Mountain Medical
bodyheadimagingcenter.jpg

Ultrasound, MRI and CT Scan Exam Facts

Ultrasound Questions
MRI Questions
CT Questions

What is Ultrasound and how does it work?

Ultrasound imaging, also called sonography, is a method of "seeing" inside the body through the use of high-frequency sound waves. Ultrasound imaging is based on the same principles involved in the sonar used by bats and ships. As the sound passes through the body, echoes are produced that can be used to identify how far away, how large and how uniform an object is. There is no radiation associated with an ultrasound exam.

 

When are Ultrasounds performed?

Ultrasound is a useful way of examining many of the body's internal organs, including the heart, liver, gallbladder, spleen, pancreas, kidneys as well as pelvic anatomy including the bladder, uterus, and ovaries. Because ultrasound images are captured in real-time, they can show movement of internal tissues and organs and blood flow.

 

How should I prepare for the procedure?

You should wear comfortable, loose-fitting clothing for your ultrasound exam. Other preparation depends on the type of examination you will have. For some scans, you may be instructed not to eat or drink for as many as 12 hours before your appointment. For others, you may be asked to drink lots of water prior to your exam and avoid ing, so that your bladder is full when the scan begins. This helps with visualization of the uterus, ovaries and bladder. For specific details about your exam preparation, click Exam Preparation.

 

What will I expect during my ultrasound?

During an ultrasound exam, you are usually lying on an examination table. Warm gel is applied to the body in the area to be examined, to help the transducer make secure contact with the skin. The technologist presses the transducer firmly against the skin and sweeps it back and forth to image the area of interest. Ultrasound imaging is usually painless, fast, and easy.

For women undergoing a pelvic ultrasound exam, in addition to "trans-abdominal" imaging, where gel is placed on the lower abdomen, a "trans- l" scan may need to be performed. In this instance, a transducer is placed within the in order to provide more detailed images of the uterus and ovaries. When the examination is complete, the patient will be asked to wait while the images are reviewed.

 

When will I get the results?

The exam will be reviewed by a board certified radiologist shortly after the completion of your exam. The radiologist will dictate a report that will be sent to your referring or primary physician within 24 hours of the procedure.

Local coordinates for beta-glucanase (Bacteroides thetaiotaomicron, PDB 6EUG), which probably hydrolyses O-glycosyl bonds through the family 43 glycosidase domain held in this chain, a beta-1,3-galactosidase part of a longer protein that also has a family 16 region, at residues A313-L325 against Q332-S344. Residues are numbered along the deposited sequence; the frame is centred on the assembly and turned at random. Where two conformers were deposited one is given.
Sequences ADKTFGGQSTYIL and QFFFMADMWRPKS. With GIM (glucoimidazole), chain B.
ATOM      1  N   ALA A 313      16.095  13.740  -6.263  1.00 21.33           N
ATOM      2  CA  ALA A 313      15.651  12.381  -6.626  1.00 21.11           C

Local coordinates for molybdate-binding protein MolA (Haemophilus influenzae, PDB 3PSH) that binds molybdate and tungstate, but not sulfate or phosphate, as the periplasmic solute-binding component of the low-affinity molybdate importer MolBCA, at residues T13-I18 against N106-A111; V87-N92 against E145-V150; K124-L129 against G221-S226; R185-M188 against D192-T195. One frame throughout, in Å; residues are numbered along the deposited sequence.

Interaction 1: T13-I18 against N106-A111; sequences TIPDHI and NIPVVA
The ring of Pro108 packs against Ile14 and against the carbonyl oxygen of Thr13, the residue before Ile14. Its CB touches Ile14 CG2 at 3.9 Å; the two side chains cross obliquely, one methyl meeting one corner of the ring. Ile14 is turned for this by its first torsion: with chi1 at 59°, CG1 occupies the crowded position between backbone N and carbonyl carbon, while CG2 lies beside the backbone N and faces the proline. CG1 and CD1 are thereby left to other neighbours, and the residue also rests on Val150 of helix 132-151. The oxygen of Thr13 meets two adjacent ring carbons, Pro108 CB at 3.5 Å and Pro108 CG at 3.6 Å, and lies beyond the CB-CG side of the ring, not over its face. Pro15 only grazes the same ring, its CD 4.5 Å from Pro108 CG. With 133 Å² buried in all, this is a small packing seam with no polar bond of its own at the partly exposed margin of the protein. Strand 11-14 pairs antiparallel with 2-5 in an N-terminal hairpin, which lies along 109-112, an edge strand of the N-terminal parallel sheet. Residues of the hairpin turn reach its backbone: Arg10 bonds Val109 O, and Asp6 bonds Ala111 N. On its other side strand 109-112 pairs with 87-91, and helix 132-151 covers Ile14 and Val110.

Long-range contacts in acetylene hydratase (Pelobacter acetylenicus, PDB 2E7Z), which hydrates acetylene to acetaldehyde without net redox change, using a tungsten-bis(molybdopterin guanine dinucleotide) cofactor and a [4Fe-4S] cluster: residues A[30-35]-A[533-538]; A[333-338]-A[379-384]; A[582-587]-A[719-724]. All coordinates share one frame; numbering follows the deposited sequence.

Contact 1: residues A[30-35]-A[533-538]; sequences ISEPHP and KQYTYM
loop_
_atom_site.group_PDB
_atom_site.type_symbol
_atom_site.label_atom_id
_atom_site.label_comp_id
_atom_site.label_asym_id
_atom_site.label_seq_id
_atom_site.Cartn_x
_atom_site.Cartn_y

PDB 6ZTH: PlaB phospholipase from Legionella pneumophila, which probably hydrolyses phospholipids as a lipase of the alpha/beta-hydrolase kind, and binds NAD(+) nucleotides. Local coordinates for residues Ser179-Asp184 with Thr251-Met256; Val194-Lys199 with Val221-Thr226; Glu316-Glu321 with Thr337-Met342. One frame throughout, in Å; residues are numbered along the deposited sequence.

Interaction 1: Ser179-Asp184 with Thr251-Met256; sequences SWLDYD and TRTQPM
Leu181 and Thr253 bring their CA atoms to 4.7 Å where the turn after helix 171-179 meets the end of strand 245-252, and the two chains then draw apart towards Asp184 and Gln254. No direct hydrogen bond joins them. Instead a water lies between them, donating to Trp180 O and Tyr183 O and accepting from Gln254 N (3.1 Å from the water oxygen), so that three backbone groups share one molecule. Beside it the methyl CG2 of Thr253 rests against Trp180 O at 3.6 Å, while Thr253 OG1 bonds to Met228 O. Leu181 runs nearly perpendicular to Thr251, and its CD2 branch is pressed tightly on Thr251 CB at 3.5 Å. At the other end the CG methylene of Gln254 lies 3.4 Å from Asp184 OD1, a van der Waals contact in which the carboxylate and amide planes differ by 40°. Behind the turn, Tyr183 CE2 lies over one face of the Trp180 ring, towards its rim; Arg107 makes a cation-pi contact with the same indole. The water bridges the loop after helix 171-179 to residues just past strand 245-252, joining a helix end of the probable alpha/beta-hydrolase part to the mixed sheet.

MRI

What is an MRI and how does it work?

MRI stands for Magnetic Resonance Imaging. Unlike other radiology procedures that use x-ray radiation, MRI uses magnetism, radio waves, and a computer to help produce the images of the body. The MRI scanner is able to produce images in any direction with precise detail.

The patient lies on a table and the large magnetic field surrounds the table. The magnetic field causes the hydrogen protons in the body to align themselves with this magnetic field. A radio frequency is then transmitted through the body causing the hydrogen protons to move. When the radio frequency is turned off, the protons stop moving. As this happens, the protons give off a slight signal, which in turn is measured by the computer and transformed into images. Thousands of these signals are measured and processed during a single scan series.

 

When are MRI scans performed?

MRI scans are used to diagnose diseases in many areas of the body. In the head, MRI is used to look for tumors, strokes, aneurysms, and nervous system diseases such as Multiple Sclerosis. MRI is considered to be the best exam to look at the spine, extremities and joints.

 

How do I prepare for an MRI scan?

Most MRI exams do not require any fasting before the procedure. Abdomen exams require the patient fast for several hours before the test. When you are scheduled for an MRI, it is important to know whether you have any metal objects implanted in the body. The MRI staff will ask you about things such as aneurysm clips and pacemakers.

 

Are there any risks involved?

MRI is a painless radiology procedure that has the advantage of not using any x-ray radiation. There are no known side effects of the scan.

However, since the MRI scanner is a large magnet, it is very important to notify the technologist of metal implants and it is necessary to remove all metal objects such as keys, watches and jewelry before entering the scan room. In some cases, the exam cannot be performed due to certain implants. These include:

  • Cardiac pacemaker
  • Implanted defibrillator
  • Brain aneurysm clips
  • Metal in the eyes
  • Implanted devices, such as insulin pumps
  • Certain types of ear implants
  • The technologist will give you a more complete list and can answer any questions you may have before the scan.

The MRI exam may require an injection of a contrast material called gadolinium. This "highlights" certain areas that may be hard to see without contrast. The complication rate for this contrast is very low.

 

What will I experience during a scan and how long does the scan take?